SAN GABRIEL — Asian Youth Center recognized Alternate Public Defender Janice Fukai with its Community Spirit Award at its 29th anniversary celebration and awards dinner on Oct. 26 in San Gabriel.
Fukai is the first Asian American woman to serve as department head in the history of Los Angeles County. The Board of Supervisors praised her 2002 appointment and stated: “The current APD Chief Deputy Janice Fukai has been instrumental in the development and leadership of the department. The entire board has a lot of confidence in that office and her in particular.”
In 1993, the Board of Supervisors created the Alternate Public Defender’s Office to handle cases that conflict with the Public Defender’s Office. After what Fukai describes as “13 outstanding years with the public defender,” she transferred to the APD’s Office as its first chief deputy and faced the challenge of building a new county department “from scratch.”
In October 2016, the Board of Supervisors asked Fukai to expand her operation to include the Los Angeles County delinquency courts. Within two weeks of the board’s request, the APD was accepting cases in every delinquency court in the county. Today, the APD’s Office employs 300 lawyers, investigators, paralegals, clerical and administrative support staff.
AYC also recognized Michael Matoba with its President’s Recognition Award. He is a deputy district attorney and a member of the AYC Board of Directors. Born and raised in Torrance, Matoba graduated from Loyola Law School in 2005.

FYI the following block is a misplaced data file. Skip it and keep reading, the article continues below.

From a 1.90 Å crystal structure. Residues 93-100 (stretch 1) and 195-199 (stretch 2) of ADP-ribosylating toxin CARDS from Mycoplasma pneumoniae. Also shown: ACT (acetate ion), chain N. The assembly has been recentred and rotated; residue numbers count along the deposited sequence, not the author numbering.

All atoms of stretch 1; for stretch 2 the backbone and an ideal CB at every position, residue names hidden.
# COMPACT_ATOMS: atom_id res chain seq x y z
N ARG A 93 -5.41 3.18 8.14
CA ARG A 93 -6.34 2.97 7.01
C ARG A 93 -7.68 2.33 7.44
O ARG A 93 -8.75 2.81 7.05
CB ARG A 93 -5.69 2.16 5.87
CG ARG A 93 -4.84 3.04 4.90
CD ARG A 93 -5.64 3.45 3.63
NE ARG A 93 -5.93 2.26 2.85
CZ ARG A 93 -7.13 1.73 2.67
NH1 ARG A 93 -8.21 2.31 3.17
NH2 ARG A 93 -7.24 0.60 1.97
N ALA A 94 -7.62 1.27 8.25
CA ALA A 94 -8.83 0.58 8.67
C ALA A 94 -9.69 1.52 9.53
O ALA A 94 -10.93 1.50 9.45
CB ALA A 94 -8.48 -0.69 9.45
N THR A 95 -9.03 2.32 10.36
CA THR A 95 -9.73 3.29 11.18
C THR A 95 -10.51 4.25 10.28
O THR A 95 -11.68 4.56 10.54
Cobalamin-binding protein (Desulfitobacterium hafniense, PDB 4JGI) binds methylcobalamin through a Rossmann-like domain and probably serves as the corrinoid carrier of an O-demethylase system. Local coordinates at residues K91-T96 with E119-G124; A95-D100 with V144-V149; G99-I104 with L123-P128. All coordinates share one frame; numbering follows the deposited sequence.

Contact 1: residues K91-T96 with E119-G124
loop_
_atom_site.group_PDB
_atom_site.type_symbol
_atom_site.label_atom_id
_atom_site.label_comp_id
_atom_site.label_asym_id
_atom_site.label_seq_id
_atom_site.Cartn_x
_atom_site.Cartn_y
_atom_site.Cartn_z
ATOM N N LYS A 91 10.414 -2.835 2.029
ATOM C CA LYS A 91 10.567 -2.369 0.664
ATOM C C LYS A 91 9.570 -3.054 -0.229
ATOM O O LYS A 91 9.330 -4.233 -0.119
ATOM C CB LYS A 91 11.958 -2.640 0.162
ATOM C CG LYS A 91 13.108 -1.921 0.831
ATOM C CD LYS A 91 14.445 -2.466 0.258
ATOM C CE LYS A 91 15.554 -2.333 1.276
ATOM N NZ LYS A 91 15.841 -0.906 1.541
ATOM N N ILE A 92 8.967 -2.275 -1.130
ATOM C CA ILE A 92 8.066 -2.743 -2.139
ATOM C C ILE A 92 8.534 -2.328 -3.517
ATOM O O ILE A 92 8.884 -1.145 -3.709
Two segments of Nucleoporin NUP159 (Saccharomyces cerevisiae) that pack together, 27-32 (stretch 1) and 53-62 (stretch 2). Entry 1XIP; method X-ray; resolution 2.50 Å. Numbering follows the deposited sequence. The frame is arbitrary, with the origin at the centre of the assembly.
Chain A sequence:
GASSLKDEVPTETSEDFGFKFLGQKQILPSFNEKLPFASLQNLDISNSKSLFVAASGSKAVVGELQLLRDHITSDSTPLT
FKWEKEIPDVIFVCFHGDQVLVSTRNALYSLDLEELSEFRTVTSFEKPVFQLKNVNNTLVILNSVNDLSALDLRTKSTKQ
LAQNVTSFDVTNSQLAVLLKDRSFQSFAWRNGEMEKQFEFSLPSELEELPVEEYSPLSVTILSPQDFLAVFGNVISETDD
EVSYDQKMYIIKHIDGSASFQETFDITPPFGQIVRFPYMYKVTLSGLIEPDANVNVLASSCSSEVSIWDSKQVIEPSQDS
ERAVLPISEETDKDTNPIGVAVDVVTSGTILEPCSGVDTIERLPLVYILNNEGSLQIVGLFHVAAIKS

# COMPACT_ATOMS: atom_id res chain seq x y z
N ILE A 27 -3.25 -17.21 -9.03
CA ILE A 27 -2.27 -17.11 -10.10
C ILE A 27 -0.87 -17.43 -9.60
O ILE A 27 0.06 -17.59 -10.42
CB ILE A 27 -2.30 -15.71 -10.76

In pursuing his career as a deputy district attorney, he found he could ensure that people received a fair trial; something his grandparents did not receive as a result of Executive Order 9066 and the incarceration of Japanese Americans during World War II. He began to work in the Pomona Victim Impact Program, a unit that specializes in sex crimes, physical and sexual child abuse, elder abuse and domestic violence, in 2012.
Honorees also included Cal State L.A. President William Covino, Educational Leadership Award; Chinese Parents Association for the Disabled, Community Partnership Award; and Sunny Slope Water Company, Business Partnership Award.
The event was emceed by Ted Chen, general assignment reporter with NBC4 Southern California, and Gigi Yam, media consultant. Opening remarks were made by AYC President Helen Romero Shaw.
The evening’s theme was “Full S.T.E.A.M. Ahead,” referring to science, technology, engineering, art and math.
Asian Youth Center is a community-based 501(c)3 nonprofit organization whose mission is to empower low-income, immigrant, and at-risk youth, of all communities, to overcome barriers to success through the provision of culturally and linguistically competent education, employment, and social services. For more information, visit www.asianyouthcenter.org.